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Why wasn’t I asked to sign for my credit purchase?

Sienna Kossman

During the week, I often make stops after work to pick up a few things — milk, groceries for the night, toiletries and/or an impulse clearance find. On several occasions after swiping my card for these items, I wasn’t prompted to sign for my purchase. I had the terminal pen in hand, all ready to sign on that magnetic terminal pad. But instead, the cashier handed me a receipt and said I was “good to go.”

Why don't I have to sign for all credit card purchases?

Wait, what?

The purchases are small–usually under $50–and made at either a grocery store, superstore like Walmart or Target or at a pharmacy/convenience store like Walgreens. My transactions didn’t seem that unusual and I couldn’t figure out why I was having varying cardholder experiences.

So I decided to do a little research.

As it turns out, not signing for smaller credit card purchases is not a glitch in the system or a security protection failure.

In an effort to make small credit card transactions quicker, more convenient and more popular, several major card networks have established no-signature-required programs.

The policies allowing merchants to accept credit card payments for small credit card purchases without signatures began when MasterCard implemented its Quick Payment Service program in 1991. Since then Visa, American Express and Discover have also implemented policies allowing face-to-face transactions under a specified amount to be approved without a customer signature so long as the credit card was issued in the U.S. MasterCard and American Express have their no-signature thresholds set at $50 or less. Visa has two thresholds: $50 for purchases made at discount, grocery and supermarket stores and $25 for all other eligible categories. Discover’s is set for under $25 across the board.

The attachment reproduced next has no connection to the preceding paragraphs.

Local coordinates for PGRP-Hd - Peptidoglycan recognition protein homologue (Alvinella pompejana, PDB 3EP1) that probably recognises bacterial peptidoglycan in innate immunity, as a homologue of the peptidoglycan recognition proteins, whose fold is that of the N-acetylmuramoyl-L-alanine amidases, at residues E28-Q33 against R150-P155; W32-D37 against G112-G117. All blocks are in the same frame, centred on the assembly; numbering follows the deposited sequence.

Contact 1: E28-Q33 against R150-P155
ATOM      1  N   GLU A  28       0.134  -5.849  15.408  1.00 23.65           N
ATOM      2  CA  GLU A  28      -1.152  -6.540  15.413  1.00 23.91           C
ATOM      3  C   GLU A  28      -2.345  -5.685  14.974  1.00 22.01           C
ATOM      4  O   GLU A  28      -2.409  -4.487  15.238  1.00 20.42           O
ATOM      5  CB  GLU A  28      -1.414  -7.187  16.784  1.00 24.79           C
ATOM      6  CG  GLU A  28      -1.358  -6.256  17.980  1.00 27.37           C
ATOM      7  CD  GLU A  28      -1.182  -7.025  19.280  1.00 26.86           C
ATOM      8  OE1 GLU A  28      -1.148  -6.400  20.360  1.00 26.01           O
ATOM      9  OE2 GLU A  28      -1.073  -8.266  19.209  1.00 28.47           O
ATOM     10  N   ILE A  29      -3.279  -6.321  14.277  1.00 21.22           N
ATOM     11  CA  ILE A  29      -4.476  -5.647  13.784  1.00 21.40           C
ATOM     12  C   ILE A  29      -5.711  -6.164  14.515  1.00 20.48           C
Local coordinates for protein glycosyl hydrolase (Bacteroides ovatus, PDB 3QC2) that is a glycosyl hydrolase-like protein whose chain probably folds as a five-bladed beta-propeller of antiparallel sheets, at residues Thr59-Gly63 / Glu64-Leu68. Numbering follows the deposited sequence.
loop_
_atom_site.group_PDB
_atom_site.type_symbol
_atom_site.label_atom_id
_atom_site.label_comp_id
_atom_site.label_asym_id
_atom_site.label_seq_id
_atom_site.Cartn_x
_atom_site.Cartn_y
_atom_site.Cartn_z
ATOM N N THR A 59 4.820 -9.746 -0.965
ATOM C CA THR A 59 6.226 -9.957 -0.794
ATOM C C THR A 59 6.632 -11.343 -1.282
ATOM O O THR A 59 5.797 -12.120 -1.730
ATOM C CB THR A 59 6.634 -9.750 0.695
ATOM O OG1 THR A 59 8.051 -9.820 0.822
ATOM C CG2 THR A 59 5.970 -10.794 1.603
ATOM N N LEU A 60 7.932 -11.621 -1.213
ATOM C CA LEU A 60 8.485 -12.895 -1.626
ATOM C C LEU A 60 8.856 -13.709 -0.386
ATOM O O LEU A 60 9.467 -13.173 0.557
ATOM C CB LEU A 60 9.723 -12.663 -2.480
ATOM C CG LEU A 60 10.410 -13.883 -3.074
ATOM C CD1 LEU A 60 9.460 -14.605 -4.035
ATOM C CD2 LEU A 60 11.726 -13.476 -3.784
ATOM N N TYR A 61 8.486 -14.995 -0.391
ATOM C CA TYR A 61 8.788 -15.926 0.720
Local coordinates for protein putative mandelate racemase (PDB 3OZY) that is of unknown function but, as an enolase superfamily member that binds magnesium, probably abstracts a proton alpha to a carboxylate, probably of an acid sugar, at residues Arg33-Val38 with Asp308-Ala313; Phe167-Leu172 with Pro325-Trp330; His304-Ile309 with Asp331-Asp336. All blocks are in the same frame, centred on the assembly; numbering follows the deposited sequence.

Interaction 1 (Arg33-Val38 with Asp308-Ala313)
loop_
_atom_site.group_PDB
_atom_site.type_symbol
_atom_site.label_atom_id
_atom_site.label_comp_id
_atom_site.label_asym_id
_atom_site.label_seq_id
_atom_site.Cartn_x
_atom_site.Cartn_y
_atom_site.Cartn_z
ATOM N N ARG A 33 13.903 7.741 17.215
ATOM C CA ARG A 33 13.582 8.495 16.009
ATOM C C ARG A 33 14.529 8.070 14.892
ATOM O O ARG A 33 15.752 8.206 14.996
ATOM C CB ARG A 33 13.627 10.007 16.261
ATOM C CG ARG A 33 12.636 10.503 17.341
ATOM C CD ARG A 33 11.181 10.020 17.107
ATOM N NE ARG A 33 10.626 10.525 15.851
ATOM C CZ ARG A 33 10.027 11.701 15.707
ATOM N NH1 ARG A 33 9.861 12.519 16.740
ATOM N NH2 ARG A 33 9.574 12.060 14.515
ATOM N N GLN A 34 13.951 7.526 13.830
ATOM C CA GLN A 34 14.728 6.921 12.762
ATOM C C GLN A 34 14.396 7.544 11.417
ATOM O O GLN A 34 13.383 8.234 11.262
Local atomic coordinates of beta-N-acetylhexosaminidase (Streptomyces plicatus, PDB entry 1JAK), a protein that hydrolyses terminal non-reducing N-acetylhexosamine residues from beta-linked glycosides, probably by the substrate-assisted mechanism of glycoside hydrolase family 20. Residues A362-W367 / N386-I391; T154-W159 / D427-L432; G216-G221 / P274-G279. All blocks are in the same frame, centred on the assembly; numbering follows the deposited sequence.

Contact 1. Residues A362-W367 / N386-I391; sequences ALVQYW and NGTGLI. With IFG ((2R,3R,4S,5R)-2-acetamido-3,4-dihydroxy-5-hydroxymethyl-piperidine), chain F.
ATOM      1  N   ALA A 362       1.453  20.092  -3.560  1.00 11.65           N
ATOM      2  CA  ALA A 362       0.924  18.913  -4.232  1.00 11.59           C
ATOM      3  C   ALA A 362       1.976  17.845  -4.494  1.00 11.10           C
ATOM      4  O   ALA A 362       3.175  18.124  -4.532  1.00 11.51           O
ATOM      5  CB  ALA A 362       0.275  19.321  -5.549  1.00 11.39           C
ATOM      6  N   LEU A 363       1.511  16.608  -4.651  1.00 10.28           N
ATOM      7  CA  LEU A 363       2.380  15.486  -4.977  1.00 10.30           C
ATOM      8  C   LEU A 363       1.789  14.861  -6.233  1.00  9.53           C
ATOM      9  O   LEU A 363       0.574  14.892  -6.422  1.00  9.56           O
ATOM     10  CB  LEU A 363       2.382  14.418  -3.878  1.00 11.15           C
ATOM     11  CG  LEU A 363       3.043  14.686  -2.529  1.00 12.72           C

However, not all small transactions qualify. In order for a customer to get by without signing, the type of product or service being bought must have an eligible merchant category code.

MCCs are four-digit numbers issued by payment networks that identify what type of product or service a merchant provides. Approximately 98 percent of all MCCs qualify for no-signature programs, according to Visa, but here are some of the general categories that don’t:

  • Wire transfer money orders
  • Automated fuel dispensers
  • Direct marketing services
  • Cash disbursements from financial institutions
  • Betting and gambling expenses
  • Prepaid card loading
  • Intragovernment purchases

So you can pay for your $6 value meal at McDonald’s with your credit card without a signature, but you’ll need a signature to pay for scratch-off lottery tickets.

Merchants with eligible MCCs and that accept major card network payments are automatically enrolled in no-signature programs. To allow their customers to participate, merchants may need to update point-of-sale terminal programming so signature prompts adjust to purchases accordingly.